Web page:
I wore the same black sweatshirt every day for a year. I found it hanging behind the door to the garage, on the coat rack with all of my parents’ old castoffs. It must have followed us from house to house, always ending up on some coat rack behind one door or another. I think my dad used to wear it to mow the lawn when we were younger. I can picture him in the sweatshirt, wheeling the mower into the yard on a misty Sunday morning as my mom backed the car down the driveway to take us to church.
Sweatshirts like these were popular when I was in middle school. They slouched over the angular shoulders of skinny skater kids, emblazoned with the Volcom or Spitfire logos. A black hooded sweatshirt was casual yet rebellious; the garment of a laid-back punk. Real punk was dead, but now it was possible to buck the system in comfort and warmth, without all of the inconvenient studs and spikes.
Like most of my clothing, this sweatshirt was an approximation of cool — my best attempt at dressing like the popular kids. It was the right idea, just a shade off in execution. Instead of a skateboard logo, this sweatshirt had white embroidered Olympics rings on the right breast, with “USA” stitched above. The back, where the largest logos usually were, was empty.
It was my own cloak of invisibility. Inside its shapeless sleeves I hid my pale, skinny arms, and my pudgy waistline was obscured by the flowing black cotton and a loose-fitting t-shirt. And best of all, it went with everything. During my 8th grade year, I wore it every day, without exception. When I took it off, my upper body looked strange, as if it belonged to someone else. It became such a part of me that I barely recognized my own reflection without it.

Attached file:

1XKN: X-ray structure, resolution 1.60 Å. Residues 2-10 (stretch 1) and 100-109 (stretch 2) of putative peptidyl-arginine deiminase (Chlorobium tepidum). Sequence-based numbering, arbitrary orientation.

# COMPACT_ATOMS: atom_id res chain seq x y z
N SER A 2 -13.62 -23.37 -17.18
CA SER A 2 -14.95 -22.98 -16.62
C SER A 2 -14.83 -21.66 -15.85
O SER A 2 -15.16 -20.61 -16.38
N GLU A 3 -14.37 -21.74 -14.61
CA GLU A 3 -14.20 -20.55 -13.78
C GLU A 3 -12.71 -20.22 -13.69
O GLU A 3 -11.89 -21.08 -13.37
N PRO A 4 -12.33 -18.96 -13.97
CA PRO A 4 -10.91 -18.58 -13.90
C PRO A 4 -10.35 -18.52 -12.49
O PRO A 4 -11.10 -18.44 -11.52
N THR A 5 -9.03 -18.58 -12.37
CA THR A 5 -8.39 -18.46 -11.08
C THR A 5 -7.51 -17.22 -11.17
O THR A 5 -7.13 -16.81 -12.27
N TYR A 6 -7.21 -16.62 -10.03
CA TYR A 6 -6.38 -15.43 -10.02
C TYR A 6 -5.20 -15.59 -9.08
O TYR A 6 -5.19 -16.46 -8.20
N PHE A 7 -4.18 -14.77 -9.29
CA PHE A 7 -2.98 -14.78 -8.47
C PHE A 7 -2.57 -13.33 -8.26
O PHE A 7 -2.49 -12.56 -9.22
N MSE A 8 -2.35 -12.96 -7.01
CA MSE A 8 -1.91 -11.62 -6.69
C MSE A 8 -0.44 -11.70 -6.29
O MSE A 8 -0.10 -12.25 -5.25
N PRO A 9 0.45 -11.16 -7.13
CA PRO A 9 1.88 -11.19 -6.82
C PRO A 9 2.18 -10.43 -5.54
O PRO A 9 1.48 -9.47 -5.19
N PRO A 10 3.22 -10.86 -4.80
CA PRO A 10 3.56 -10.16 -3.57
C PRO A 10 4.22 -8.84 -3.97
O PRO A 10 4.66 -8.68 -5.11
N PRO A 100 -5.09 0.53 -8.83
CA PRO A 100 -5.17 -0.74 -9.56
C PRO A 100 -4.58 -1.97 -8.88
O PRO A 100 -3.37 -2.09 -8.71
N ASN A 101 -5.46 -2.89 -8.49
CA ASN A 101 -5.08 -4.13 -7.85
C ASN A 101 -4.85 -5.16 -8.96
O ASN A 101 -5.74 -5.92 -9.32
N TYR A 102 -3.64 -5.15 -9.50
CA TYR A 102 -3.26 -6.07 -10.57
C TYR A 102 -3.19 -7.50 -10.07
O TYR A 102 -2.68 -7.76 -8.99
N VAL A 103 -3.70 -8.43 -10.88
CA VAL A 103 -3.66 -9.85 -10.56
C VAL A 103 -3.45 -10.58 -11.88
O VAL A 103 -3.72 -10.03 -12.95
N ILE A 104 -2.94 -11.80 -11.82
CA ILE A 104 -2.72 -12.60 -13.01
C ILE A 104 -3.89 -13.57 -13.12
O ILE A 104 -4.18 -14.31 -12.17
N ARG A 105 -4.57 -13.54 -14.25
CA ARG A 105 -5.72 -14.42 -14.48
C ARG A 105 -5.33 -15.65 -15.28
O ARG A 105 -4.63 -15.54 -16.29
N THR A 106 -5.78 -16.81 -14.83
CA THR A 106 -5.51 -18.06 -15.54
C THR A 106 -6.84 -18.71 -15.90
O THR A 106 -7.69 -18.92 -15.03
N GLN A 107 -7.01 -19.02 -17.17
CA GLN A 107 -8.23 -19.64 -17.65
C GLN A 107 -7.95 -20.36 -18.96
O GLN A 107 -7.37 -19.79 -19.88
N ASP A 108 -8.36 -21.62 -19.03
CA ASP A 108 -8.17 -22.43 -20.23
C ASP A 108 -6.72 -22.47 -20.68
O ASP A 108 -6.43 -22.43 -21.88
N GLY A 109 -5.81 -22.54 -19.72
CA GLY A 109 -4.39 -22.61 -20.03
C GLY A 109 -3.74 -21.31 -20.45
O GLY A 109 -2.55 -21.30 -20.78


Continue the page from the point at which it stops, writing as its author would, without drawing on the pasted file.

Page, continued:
I wore the sweatshirt the day we moved from our house on Anacortes into the townhouse on Union. We traded a four-bedroom house with a basement, two-car garage and a backyard for a townhouse that shared a parking lot with a meth lab, and another apartment (my dad’s) that we would only see on Tuesdays, Thursdays, and every other weekend.
That morning, as I arranged the pieces of my old life into my new bedroom, trying to reconcile their familiarity with the lavender walls and mothball musk, I realized I couldn’t breathe. Pinpricks of sweat stung my arms beneath the sweatshirt, but I kept it on, wrapping it tighter around myself. I felt tears running hot trails down my cheeks and I couldn’t understand why. Everything was fine. Everything was absolutely fine. The problem was me. I was weak. I was breaking. I was acting like a little kid. I writhed at the feeling of my own skin, hating how my arms felt inside the sweater. Hating the feel of the cotton pills against my damp flesh.
I sobbed in front of my half-filled bookshelf as a beam of sunlight streamed through my new bedroom window. In its glow, strings of dust hung in the air like stars.
Photo by Nathan O'Nions